For being such a common disease, parents sometimes know very little about asthma. Nearly 7 million children in the U.S. have been diagnosed with asthma, according to the Centers for Disease Control. It is easy for asthma to go undiagnosed and therefore untreated because many of the signs and symptoms could go unnoticed, or be attributed to something else. So how do you know for sure if your child could have asthma? Here are the top 10 struggles that kids with asthma suffer from.
Wheezing, which is a whistling or humming sound that can be heard when your child breathes, is perhaps the most noticeable sign of asthma. It is caused by the air flowing through restricted airways and can occur regularly or before an asthma attack.
2. Tightness in the Chest
Many children complain that their chest feels tight when they have asthma. They may describe it as their chest can’t move or it feels as if someone is hugging them too tight. This is caused by restricted airways.
3. Struggling to Breathe
Some asthmatic children have a hard time catching their breath. They may stop frequently while talking to take a breath. Some children with severe asthma may stop speaking altogether because they are focusing so hard on breathing.
4. Hard Time Exercising
Not wanting to play or exercise can be a symptom of asthma. Kids may have less endurance during sports if they have asthma, especially if that asthma is exercise induced, in which case exercise or sports may trigger an asthma attack.
5. Reaction to Environmental Triggers
If your child reacts in certain environments, such as outdoors or in a dusty room, it could be because of asthma. Pollen, dust and dander are all common triggers for asthma attacks.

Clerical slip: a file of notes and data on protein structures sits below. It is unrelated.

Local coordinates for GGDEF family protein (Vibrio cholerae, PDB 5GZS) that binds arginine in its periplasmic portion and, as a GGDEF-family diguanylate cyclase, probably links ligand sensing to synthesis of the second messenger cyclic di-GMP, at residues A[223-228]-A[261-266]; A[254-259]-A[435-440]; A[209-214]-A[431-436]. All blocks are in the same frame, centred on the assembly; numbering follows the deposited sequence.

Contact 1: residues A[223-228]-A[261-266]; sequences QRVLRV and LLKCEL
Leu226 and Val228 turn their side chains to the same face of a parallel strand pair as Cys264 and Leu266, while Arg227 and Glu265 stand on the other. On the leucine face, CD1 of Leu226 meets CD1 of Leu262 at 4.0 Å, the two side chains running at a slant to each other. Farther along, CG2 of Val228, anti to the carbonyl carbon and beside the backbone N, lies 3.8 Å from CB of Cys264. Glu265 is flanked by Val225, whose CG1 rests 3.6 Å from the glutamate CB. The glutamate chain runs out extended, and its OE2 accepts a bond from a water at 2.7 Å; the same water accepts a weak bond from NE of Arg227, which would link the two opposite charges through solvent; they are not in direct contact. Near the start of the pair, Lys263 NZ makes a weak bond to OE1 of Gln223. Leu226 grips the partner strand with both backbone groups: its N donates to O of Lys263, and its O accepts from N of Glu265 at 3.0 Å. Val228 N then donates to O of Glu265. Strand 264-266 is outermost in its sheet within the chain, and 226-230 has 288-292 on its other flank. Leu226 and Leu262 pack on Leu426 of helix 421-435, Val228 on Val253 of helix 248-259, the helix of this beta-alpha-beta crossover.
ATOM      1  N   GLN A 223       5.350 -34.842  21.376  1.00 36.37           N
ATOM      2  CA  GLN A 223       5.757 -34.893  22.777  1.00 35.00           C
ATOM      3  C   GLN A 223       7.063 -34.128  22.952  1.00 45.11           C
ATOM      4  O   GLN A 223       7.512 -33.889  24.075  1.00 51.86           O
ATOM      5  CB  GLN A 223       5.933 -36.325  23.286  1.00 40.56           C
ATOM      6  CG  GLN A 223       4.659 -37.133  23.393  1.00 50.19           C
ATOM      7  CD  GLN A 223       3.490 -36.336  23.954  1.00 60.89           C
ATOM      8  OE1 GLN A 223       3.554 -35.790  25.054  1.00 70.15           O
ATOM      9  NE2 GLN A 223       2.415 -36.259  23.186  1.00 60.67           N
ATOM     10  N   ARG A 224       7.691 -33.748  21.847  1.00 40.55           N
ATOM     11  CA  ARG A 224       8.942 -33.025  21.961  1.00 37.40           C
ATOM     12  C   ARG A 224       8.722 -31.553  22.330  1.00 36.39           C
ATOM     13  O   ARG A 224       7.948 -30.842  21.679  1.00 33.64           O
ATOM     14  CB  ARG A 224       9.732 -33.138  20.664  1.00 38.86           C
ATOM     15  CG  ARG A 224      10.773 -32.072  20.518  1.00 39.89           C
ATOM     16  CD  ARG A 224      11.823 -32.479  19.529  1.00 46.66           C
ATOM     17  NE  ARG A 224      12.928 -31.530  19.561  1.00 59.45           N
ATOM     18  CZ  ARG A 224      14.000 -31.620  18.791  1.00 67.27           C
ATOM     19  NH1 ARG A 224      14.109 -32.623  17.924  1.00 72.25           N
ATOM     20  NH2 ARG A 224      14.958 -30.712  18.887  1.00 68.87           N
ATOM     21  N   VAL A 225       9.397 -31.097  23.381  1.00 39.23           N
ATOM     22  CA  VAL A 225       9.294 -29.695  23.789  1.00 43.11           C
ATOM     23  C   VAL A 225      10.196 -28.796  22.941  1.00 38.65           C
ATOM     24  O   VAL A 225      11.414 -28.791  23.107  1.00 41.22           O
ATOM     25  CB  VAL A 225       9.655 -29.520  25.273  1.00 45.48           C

6. History of Frequent Bronchitis
If your child suffers from bronchitis or a croup-like cough more than once a year, it could be asthma. Asthma sufferers already have inflamed airways, and bronchitis and other infections could make the asthma symptoms much worse and more noticeable.
7. Seasonal Allergies and Eczema
Allergies, eczema and asthma are all problems with the immune system. Having one of these conditions can increase the risk of having the others. A family history of one of these conditions can also increase the chances of a child having asthma.
8. Persistent Dry Cough
It can be easy to attribute a cough to another problem, but children who have a persistent cough that doesn’t produce any mucus may be suffering from asthma. A persistent cough, called cough variant asthma, may be the only symptom of asthma in your children.
9. Disrupted Sleep
If a child seems restless at night for no reason or has a nighttime cough, it could be due to asthma. This disrupted sleep could lead to lethargy or a lack of energy during the day. These are both symptoms of nocturnal asthma.
10. Worsened Cold or Virus Symptoms
Asthma impairs the airways, so when a child gets a cold or other viral infection, the cold may seem to settle in the chest and affect the breathing more so than usual. Cold symptoms, especially coughing and wheezing, are much worse for children with asthma.
Consult Your Child’s Doctor About Asthma Struggles
If you notice that your child is exhibiting any of these symptoms, talk to your child’s doctor right away. Once asthma has been properly diagnosed, your child’s doctor can help develop an asthma treatment plan that will relieve your child’s asthma symptoms and help keep the disease from progressing. There are many medicines available that can help avoid and treat severe symptoms.
If you are looking for a trusted and experienced pulmonologist with extensive knowledge about pediatric asthma, look no further than Dr. Mayank Shukla. For over 15 years, Dr. Shukla has helped children in New York escape the struggles of asthma and breathe freely. Schedule your consultation with Dr. Shukla today and see the benefits in your child’s breathing.